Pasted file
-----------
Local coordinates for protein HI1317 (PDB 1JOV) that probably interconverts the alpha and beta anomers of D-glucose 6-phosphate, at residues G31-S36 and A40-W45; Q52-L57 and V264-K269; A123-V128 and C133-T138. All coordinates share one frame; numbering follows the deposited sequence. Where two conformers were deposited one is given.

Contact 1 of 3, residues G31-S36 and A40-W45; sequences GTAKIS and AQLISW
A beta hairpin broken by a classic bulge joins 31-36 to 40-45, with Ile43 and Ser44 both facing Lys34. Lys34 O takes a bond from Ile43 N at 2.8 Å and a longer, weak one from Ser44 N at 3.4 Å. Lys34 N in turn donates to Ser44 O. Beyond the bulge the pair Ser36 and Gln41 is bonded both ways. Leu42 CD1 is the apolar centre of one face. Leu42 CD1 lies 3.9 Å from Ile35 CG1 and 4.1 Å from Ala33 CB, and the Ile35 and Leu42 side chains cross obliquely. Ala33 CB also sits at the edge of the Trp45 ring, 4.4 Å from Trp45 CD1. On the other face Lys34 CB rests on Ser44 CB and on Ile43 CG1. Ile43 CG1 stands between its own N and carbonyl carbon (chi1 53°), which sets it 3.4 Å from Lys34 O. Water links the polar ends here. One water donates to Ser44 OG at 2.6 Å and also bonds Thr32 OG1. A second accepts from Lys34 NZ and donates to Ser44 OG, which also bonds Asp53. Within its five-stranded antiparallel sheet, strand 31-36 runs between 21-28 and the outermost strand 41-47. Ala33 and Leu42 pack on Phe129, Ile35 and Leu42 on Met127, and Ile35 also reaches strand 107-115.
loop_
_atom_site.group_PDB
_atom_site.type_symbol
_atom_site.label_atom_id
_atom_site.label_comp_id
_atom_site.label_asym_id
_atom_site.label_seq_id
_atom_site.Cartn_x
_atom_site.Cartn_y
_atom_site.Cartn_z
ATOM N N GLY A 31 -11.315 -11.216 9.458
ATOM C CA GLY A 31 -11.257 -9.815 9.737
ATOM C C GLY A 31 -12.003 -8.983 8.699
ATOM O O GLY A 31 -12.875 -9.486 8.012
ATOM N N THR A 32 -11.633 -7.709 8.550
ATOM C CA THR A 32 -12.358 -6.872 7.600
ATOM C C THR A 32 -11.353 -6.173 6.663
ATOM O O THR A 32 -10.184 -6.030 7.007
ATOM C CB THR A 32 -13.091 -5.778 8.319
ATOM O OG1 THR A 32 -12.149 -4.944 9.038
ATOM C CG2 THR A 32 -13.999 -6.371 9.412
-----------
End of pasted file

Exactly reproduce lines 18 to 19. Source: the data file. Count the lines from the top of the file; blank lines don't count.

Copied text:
ATOM N N THR A 32 -11.633 -7.709 8.550
ATOM C CA THR A 32 -12.358 -6.872 7.600